Edward Weston


Uncompromising passion: The Life and Art of Edward Weston

Few photographers have created such a legacy as Edward Weston (1886-1958). After a decade of successfully making photographs with painterly soft-focus techniques, Weston became the key pioneer of the school of precise and sharp presentation, dubbed "Straight Photography." Through the 1920s, ’30s, and ’40s, Weston was a major force in pushing forward the art of photography. His photographs are monuments of sensual realism,...

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Uncompromising passion: The Life and Art of Edward Weston

Few photographers have created such a legacy as Edward Weston (1886-1958). After a decade of successfully making photographs with painterly soft-focus techniques, Weston became the key pioneer of the school of precise and sharp presentation, dubbed "Straight Photography." Through the 1920s, ’30s, and ’40s, Weston was a major force in pushing forward the art of photography. His photographs are monuments of sensual realism, perfectly composed images of stillness that sear with passion and intensity. Whatever the subject, be it a vegetable, landscape, shell, or naked body, Weston’s lens captures the essence of its life force, the fundamentals of its form.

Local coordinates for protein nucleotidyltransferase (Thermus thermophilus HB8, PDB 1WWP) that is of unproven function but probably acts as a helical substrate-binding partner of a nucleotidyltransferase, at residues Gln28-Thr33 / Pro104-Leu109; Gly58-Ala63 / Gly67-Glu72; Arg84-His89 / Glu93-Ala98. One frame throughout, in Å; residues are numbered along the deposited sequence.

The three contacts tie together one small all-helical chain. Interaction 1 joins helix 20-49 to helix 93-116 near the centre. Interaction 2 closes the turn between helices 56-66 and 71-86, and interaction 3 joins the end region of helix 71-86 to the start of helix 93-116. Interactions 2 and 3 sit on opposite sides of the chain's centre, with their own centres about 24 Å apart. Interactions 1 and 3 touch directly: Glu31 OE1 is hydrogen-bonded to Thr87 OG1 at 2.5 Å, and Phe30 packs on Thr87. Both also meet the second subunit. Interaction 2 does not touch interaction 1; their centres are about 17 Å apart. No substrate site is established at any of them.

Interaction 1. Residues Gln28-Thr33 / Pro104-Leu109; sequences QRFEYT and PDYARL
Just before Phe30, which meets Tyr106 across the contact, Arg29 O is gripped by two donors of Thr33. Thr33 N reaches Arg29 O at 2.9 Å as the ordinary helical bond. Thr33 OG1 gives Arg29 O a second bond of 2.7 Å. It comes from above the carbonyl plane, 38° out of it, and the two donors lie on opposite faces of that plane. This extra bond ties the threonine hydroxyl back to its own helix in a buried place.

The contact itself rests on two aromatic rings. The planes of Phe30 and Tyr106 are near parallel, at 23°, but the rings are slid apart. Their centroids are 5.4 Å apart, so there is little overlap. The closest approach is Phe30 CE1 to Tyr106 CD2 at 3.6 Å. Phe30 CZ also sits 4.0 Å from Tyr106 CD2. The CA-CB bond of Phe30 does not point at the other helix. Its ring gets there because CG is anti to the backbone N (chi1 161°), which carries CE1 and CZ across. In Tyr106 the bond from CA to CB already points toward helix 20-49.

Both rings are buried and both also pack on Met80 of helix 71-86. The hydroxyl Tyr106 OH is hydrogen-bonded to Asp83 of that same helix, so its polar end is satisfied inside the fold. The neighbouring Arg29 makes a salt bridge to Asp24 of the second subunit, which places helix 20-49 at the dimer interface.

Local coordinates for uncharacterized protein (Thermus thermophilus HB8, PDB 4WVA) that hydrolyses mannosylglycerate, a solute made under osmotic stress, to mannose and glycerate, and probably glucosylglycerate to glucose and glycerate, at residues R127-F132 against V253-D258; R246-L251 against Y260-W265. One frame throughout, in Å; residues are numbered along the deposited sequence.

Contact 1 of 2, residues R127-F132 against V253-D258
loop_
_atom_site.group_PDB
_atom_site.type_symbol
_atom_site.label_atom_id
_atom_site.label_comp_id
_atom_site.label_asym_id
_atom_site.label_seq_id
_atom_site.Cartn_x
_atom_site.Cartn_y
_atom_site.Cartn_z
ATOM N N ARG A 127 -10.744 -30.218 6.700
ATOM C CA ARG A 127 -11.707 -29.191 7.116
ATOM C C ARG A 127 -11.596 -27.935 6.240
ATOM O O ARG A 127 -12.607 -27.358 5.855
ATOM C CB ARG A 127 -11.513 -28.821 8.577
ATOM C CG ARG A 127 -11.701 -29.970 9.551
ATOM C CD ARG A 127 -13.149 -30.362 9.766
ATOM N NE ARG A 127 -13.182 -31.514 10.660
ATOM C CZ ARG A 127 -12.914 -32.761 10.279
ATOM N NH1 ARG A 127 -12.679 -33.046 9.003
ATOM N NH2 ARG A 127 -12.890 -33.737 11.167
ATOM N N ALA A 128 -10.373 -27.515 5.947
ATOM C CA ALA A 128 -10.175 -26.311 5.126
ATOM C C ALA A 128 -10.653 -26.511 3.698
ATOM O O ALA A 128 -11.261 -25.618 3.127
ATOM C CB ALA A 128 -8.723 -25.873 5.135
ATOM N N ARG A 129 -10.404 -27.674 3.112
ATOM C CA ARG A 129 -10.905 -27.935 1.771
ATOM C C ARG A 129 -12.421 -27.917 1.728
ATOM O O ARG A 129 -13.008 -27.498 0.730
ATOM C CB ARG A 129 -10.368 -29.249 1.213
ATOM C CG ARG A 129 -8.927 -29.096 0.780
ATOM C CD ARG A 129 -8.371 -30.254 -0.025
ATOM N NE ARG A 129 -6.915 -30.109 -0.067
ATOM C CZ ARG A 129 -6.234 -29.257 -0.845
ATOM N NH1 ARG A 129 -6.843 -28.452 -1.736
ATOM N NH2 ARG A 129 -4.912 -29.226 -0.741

Text in English, French, and German

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Editorial Reviews

From Barnes & Noble
Few photographers have proven more influential than Edward Weston. After a decade of devotion to pictorialism, a movement characterized by its painterly approach to photography, Weston hardened the focus and endeavored to depict the world around him more precisely as he saw it. Whether pointing his camera at a pepper, a nude figure, a desert landscape, or New York City, he taught us, over the course of more than three decades, new ways of seeing. Edward Weston gathers the photographer's best work from the 1920s, '30s, and '40s into an excellent career overview.